As usual our annual Branch Half Day School is being held at the Village Hall in Stockton on the Forest, near York. Pat Cass from Newcastle Branch, who has played for us for the last few years, will play for us again, and her son Peter, described as an outstanding young teacher, will teach the class.  The Class will be held in the afternoon from 2.00 to 5.15; the cost is £12.


There will be a High Tea between the class and the dance at a cost of £6. St Andrews Shoemakers will also be present, and Tom Struthers of St Andrews Shoemakers will give a short talk after tea.


Catering for the evening dance: if you can offer any help with catering for the High Tea, please contact Chris Hare, who would be delighted to hear from you. This could involve baking or salad making in advance of the day, and/or helping at the event.  Chris will refund any expenses you incur.


Those who have expressed an interest, or who have previously attended the day school, should have received an information/application form either by email or in the post. If you have not received one and would like one, the application form can be photocopied or downloaded from the branch website (www.rscdsyork.com); or contact the organiser, Chris Hare on 01482 645282  or email: chrisandkeithhare@gmail.com.


The evening dance begins at 7.30, and this year we will be dancing to the music of Lindsay Weir and her band, who come from the Inverness area. Tickets cost £12, though it is just £10 for those who attended the day school.  There will be light refreshments only during the interval. The programme has been chosen by Helen Brown.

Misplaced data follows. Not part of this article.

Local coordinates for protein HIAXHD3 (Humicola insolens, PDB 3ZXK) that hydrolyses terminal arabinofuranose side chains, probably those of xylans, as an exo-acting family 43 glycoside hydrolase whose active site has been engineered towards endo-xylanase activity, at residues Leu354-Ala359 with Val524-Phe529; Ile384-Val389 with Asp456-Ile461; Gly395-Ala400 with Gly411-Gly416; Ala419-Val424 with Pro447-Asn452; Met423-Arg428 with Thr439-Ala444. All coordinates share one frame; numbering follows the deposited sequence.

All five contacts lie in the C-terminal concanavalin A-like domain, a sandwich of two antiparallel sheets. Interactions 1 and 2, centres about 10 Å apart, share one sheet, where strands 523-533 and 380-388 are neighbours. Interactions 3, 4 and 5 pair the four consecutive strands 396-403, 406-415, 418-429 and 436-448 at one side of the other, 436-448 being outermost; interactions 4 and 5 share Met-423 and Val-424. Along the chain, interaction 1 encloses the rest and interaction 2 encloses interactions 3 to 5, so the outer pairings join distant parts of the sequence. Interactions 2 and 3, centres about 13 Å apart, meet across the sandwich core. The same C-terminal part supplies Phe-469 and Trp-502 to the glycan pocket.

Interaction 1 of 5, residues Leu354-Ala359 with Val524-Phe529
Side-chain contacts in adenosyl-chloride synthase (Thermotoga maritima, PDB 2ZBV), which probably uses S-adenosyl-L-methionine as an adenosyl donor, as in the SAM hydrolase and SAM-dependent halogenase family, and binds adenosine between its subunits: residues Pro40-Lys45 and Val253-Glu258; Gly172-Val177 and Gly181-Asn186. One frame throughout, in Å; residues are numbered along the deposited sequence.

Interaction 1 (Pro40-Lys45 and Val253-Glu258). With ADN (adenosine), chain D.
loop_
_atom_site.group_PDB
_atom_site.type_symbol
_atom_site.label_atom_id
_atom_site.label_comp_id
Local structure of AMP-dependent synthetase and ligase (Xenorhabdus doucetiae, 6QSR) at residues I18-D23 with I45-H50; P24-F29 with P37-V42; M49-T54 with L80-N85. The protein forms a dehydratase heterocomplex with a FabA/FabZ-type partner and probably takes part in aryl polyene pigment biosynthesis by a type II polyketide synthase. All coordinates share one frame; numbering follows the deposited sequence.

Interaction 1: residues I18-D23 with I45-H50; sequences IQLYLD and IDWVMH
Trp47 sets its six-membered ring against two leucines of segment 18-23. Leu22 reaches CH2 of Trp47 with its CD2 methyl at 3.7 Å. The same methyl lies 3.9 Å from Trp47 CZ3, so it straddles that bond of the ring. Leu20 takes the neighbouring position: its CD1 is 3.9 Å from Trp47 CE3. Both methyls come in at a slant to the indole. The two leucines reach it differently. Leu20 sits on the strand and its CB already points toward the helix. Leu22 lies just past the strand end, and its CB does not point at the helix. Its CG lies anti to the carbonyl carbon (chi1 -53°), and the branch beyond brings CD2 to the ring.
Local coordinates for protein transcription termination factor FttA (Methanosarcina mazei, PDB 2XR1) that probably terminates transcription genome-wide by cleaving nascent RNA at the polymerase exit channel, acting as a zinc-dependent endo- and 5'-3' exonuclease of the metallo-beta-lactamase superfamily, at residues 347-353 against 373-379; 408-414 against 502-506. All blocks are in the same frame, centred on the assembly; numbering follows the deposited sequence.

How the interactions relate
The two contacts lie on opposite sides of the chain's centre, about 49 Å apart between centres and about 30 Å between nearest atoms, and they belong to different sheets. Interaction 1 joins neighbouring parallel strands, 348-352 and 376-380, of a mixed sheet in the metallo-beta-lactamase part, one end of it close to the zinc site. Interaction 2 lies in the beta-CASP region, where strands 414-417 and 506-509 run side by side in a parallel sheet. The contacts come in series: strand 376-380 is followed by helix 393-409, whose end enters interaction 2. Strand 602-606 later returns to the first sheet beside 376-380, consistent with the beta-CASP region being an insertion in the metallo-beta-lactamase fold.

BRANCH WEEKEND, HARROGATE, 22-24 FEBRUARY 2013


If you’ve expressed an interest, or have previously attended the Branch, you will probably have received an information/application form either by email or in the post. If you have not received one and would like one, the application form can be photocopied or downloaded from the branch website (www.rscdsyork.com); or contact the organiser, Helen Brown.  Be aware that single rooms are now in very short supply.


BRANCH DANCE, DUNNINGTON, 3rd NOVEMBER


Our November dance will be held at the Reading Rooms in Dunnington on Saturday 3rd November, beginning at 7.30 pm.  Usual prices for dances to recorded music apply – (£4 members, £5 non-members) and you are asked to bring contributions to a Faith Supper (paper plates preferred).  The programme has been chosen by Ken Wallace from Hornsea, who has been thrown in at the deep end by his fellow committee members.


BRANCH DANCE, SWANLAND, 2nd DECEMBER


Our December dance will take place on Sunday, 2nd December, at Swanland Village Hall (at the back of the village pond), beginning at 2.00 p.m. The December dance is taking place on the Sunday afternoon rather than the Saturday so that it doesn’t interfere with Christmas shopping plans! Usual costs apply, but there is no Faith Supper.  The programme has been devised by Lynne Brooks and Chris Hare, and will be danced to recorded music. They have chosen dances with a Christmas or winter  theme and the two halves begin with a ceilidh dance to warm you up and set the Christmas party mood.